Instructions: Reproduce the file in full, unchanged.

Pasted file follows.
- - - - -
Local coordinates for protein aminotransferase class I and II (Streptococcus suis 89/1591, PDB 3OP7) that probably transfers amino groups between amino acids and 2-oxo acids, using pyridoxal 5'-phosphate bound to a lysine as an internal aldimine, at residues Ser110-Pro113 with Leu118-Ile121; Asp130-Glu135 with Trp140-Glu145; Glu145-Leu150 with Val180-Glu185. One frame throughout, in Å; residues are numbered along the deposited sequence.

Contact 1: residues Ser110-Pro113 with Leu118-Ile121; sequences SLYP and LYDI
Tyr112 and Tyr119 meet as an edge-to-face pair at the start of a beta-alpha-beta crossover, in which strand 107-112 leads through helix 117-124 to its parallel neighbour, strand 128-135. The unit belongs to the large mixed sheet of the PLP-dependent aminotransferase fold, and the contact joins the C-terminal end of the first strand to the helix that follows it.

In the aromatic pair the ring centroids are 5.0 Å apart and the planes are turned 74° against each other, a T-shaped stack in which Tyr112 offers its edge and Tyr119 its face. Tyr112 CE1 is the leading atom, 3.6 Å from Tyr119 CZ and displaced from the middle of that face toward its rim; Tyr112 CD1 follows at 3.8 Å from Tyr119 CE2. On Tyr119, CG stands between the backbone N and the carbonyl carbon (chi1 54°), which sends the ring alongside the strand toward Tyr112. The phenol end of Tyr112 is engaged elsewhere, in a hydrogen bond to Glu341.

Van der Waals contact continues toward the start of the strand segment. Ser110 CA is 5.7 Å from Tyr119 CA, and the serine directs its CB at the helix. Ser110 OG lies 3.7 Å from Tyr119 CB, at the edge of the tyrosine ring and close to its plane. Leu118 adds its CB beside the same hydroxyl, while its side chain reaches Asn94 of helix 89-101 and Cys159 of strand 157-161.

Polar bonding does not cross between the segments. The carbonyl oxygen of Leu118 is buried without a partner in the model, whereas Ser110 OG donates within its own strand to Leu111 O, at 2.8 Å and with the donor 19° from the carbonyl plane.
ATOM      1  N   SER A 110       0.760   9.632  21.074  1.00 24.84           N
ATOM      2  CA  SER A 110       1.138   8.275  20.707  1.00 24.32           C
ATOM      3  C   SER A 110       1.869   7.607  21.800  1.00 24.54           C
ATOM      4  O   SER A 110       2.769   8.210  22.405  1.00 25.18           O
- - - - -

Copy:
Local coordinates for protein aminotransferase class I and II (Streptococcus suis 89/1591, PDB 3OP7) that probably transfers amino groups between amino acids and 2-oxo acids, using pyridoxal 5'-phosphate bound to a lysine as an internal aldimine, at residues Ser110-Pro113 with Leu118-Ile121; Asp130-Glu135 with Trp140-Glu145; Glu145-Leu150 with Val180-Glu185. One frame throughout, in Å; residues are numbered along the deposited sequence.

Contact 1: residues Ser110-Pro113 with Leu118-Ile121; sequences SLYP and LYDI
Tyr112 and Tyr119 meet as an edge-to-face pair at the start of a beta-alpha-beta crossover, in which strand 107-112 leads through helix 117-124 to its parallel neighbour, strand 128-135. The unit belongs to the large mixed sheet of the PLP-dependent aminotransferase fold, and the contact joins the C-terminal end of the first strand to the helix that follows it.

In the aromatic pair the ring centroids are 5.0 Å apart and the planes are turned 74° against each other, a T-shaped stack in which Tyr112 offers its edge and Tyr119 its face. Tyr112 CE1 is the leading atom, 3.6 Å from Tyr119 CZ and displaced from the middle of that face toward its rim; Tyr112 CD1 follows at 3.8 Å from Tyr119 CE2. On Tyr119, CG stands between the backbone N and the carbonyl carbon (chi1 54°), which sends the ring alongside the strand toward Tyr112. The phenol end of Tyr112 is engaged elsewhere, in a hydrogen bond to Glu341.

Van der Waals contact continues toward the start of the strand segment. Ser110 CA is 5.7 Å from Tyr119 CA, and the serine directs its CB at the helix. Ser110 OG lies 3.7 Å from Tyr119 CB, at the edge of the tyrosine ring and close to its plane. Leu118 adds its CB beside the same hydroxyl, while its side chain reaches Asn94 of helix 89-101 and Cys159 of strand 157-161.

Polar bonding does not cross between the segments. The carbonyl oxygen of Leu118 is buried without a partner in the model, whereas Ser110 OG donates within its own strand to Leu111 O, at 2.8 Å and with the donor 19° from the carbonyl plane.
ATOM      1  N   SER A 110       0.760   9.632  21.074  1.00 24.84           N
ATOM      2  CA  SER A 110       1.138   8.275  20.707  1.00 24.32           C
ATOM      3  C   SER A 110       1.869   7.607  21.800  1.00 24.54           C
ATOM      4  O   SER A 110       2.769   8.210  22.405  1.00 25.18           O